(formerly IRIN News) Journalism from the heart of crises

Taking reproductive healthcare to remote communities

A trainer supervises a Community Based Distributor (CBD) in injecting a hormone contraceptive. This innovative program to provide contraception and reproductive health services to remote communities has had success in various parts of the world.
Ministry of Health, Lao PDR

In a country where two women die every day from pregnancy-related causes, increasing access to contraceptives and reproductive health services is a priority of the government of the Lao PDR.

"Contraceptives give women the ability to time and limit pregnancies and help reduce abortion-related deaths and disabilities," said Mieko Yabuta, the UN Population Fund (UNFPA) representative in Laos, told IRIN. "In doing so, they can prevent around a third of maternal deaths."

However, many rural villages are cut off for months during the rainy season and the nearest health centre might be a three-to-four-day trek through mountainous, forested terrain where tigers and snakes pose a danger. And even when they make contact with health workers, they are often unable to communicate as there are 82 distinct languages and myriad dialects spoken throughout the country.

For years the government has struggled to bring just the basic health services to remote rural areas. Providing much-needed family planning has proven equally challenging. Yet if it fails, according to health experts, the country will find it difficult to significantly reduce the maternal death rate which is already one of the highest in the region.



Photo: Ministry of Health, Lao PDR
A CBD explains contraceptives and the reproductive system to villagers

Stress of pregnancies

"Early marriage and pregnancy are still the norm in Laos, particularly among rural populations where access to reproductive health services and family planning information is limited. Yet the risk of dying from pregnancy-related causes is five times higher for girls under the age of 15 than for women in their 20s. Young girls' under-developed bodies are not ready to cope with the stresses associated with pregnancy. And no woman's body, irrespective of age, can truly recuperate from the ravages imposed on them by rapid, continuous pregnancies with little interlude between them," said Yabuta.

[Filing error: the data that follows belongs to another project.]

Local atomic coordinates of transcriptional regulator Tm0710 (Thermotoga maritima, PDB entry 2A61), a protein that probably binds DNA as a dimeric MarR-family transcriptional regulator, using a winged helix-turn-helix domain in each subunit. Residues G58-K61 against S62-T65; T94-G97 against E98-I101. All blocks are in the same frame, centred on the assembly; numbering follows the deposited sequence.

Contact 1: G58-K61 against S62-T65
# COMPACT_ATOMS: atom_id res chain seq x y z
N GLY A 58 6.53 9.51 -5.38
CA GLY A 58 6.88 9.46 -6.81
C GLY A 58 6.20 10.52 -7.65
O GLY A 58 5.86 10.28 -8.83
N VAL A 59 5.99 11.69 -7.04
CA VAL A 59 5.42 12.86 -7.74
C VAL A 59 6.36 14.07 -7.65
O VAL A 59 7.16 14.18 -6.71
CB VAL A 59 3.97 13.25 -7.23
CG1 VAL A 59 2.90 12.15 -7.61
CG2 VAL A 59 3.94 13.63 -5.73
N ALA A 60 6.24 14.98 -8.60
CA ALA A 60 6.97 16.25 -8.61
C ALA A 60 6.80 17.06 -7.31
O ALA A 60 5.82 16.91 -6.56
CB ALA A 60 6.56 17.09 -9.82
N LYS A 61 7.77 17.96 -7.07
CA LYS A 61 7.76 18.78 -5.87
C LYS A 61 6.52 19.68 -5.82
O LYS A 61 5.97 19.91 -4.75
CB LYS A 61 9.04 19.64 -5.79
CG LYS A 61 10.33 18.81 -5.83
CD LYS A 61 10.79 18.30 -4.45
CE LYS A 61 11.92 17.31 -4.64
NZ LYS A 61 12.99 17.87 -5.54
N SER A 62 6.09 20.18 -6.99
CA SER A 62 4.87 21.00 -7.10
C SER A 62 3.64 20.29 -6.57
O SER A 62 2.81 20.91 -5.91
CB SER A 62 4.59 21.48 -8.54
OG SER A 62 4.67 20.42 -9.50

One promising approach is family planning community-based distributors, or CBDs. Already meeting with success in some African nations, CBDs are relatively new to Southeast Asia. A pilot programme is being introduced in three of Laos's most impoverished and remote provinces.

"Lao community-based distributors are men and women recruited from local ethnic communities," explained Viengkham Phixai, from the Ministry of Health's Mother and Child Health Centre. "They are trained in basic family planning and reproductive health."

The CBDs begin their information sessions with the families of the naibans (village chiefs) and representatives of the Lao Women's Unions. "Villagers are not stupid," said Viengkham. "When they see the naiban's wife, the women's union representative, using it with no side effects, they will be happy to use it."

Viengkham visits the CBDs in the field to monitor their progress and provide support. She was impressed with the results of the pilot programme so far, though she admitted formal results of an evaluation study had yet to be finalised.

"As an example, Kalum District, Sekong Province, is a roadless area and has no health centre because it is so remote. But since the programme was introduced, the contraceptive prevalence rate has gone from zero to 50 percent."



Photo: Ministry of Health, Lao PDR
A villager practices applying a condom under the watchful eye of a UNFPA-supported CBD

Key to success

The reason for its success is fourfold, Viengkham believes. "First and foremost, it's because people are now receiving information. They also understand it because it's in their language and is culturally sensitive," she said. "Second, the service is coming direct to the household. Third, it is free. Finally, the CBDs don't just talk to the woman. They talk to the husband and the entire family. So it's a family decision. It avoids a member who has fears from lack of information overruling the woman if she is the only one with the information."

Seeing the change the programme brings is satisfying, according to the doctor. "In one village I visited at the very start, I held up a condom pack and asked, 'What is this?' The men responded, 'Oil to grease guns?'

"When I returned the next time, they definitely knew what it was for and how to use it!" Viengkham said. "I feel very deeply that the CBD service needs to be extended to all remote provinces. I really believe we can reduce maternal deaths in these areas by bringing information to the people."

cw/bj/mw

Share this article
Join the discussion

Support our work

Donate now

advertisement

advertisement